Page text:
Chronicling the History of Traditional Mandinka Dance
The field of history is founded on the interrogation of written documents from the past. However, culture is the center of life in Africa. As a result, in the past – and to a degree in the present – the process for documenting events in Africa was not written, it was performed. History Dances: Chronicling the History of Traditional Mandinka Dance argues that a wealth of information is housed within traditional Mandinka dance and, consequently, the dances can be used as an African-derived primary source for writing African history. Ofosuwa M. Abiola highlights the overall value of studying Mandinka dance history specifically, and African dance history generally, as well as addressing the issue of scarcity with regard to primary sources for writing African history.
History Dances proves to be a vital read for both undergraduate students and scholars in the fields of dance history, African history, performance studies, and cultural anthropology.
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Historical Perspectives on Dance in Africa
The market is saturated with dance history books solely representing European narratives. Those dance history books that do include representations of Black dance-making, primarily only discuss a few popularly known historic Black dance artists. More alarming, African dance history is often not discussed at all. Historical Perspectives on Dance in Africa, seeks to introduce undergraduate dance history students to the history of locations in North, West, South, and Central Africa, and to the dances that influence and are impacted on by that history.
Historical Perspectives on Dance in Africa proves to be a vital introductory text for undergraduate students with little to no experience or prior knowledge of African dance history. Obtain your copy here.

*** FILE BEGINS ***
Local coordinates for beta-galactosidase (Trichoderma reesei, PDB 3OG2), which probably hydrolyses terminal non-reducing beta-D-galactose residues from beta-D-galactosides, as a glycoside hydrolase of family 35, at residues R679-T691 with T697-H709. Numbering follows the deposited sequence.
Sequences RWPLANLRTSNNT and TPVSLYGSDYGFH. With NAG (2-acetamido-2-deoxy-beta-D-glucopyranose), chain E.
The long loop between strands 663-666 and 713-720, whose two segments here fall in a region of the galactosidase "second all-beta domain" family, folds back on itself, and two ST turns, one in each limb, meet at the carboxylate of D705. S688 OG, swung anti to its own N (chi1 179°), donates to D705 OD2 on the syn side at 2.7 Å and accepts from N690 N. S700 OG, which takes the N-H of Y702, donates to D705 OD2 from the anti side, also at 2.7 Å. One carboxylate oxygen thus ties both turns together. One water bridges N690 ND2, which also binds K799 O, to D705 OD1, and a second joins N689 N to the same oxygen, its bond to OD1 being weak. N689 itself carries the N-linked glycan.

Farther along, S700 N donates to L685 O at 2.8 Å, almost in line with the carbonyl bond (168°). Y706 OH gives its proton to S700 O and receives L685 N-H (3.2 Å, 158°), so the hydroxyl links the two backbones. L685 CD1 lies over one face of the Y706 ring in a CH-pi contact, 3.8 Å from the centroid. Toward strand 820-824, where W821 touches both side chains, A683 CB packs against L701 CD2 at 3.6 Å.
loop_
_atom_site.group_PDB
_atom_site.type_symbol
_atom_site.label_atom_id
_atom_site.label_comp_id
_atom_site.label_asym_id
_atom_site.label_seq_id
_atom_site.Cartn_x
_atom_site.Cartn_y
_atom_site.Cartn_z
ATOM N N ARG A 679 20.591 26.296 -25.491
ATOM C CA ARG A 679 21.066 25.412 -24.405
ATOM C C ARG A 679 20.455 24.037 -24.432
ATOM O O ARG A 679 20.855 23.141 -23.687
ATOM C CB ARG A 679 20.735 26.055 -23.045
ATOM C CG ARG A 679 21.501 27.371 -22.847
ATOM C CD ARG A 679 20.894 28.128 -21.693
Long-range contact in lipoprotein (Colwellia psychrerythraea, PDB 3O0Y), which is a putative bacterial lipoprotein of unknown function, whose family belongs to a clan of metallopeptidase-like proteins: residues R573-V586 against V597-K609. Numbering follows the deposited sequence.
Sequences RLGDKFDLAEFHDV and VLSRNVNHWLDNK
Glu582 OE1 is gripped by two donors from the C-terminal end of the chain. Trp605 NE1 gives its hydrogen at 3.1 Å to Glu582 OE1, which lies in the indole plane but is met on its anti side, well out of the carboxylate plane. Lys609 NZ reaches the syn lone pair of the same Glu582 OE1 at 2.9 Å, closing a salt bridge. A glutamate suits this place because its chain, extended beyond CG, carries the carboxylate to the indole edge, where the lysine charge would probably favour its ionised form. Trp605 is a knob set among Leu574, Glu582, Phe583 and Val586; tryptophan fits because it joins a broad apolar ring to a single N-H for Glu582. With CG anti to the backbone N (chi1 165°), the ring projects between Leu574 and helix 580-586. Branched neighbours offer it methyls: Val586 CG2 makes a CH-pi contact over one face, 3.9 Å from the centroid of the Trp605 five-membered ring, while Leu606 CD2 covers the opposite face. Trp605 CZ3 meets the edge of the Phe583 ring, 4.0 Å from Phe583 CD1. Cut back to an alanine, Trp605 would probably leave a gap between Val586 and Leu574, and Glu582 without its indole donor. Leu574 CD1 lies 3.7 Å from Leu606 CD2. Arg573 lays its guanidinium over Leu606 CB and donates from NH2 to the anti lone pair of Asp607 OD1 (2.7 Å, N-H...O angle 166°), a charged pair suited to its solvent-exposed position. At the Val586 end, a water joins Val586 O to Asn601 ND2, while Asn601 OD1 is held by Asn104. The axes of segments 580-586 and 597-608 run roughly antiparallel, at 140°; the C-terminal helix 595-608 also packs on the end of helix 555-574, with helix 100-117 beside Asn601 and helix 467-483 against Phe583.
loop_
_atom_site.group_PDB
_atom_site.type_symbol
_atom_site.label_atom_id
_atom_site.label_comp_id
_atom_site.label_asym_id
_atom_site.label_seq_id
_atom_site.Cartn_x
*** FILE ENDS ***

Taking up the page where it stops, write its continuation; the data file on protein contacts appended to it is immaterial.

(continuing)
Fire Under My Feet seeks to expose the diverse, significant, and often under-researched historical and developmental phenomena revealed by studies in the dance systems of the African Diaspora.
Written documentation and diverse methodologies are buttressed by the experiences of those whose lives are built around the practice of African diaspora dance. Replete with original perspectives, this book makes a significant contribution to dance and African diaspora scholarship simultaneously. Most important, it highlights the work of researchers from Ecuador, India, Puerto Rico, the United States, and the United Kingdom, and it exposes under-researched and omitted voices of the African diaspora dance world of the aforesaid locations and Puerto Rico, Columbia, and Trinidad as well.
This study showcases a blend of scholars, dance practitioners, and interdisciplinarity, and engages the relationship between African diaspora dance and the fields of history, performance studies, critical race theory, religion, identity, and black agency.
Obtain your copy of Fire Under My Feet here.
Fire Under My Feet:
History, Race and Agency in African Diaspora Dance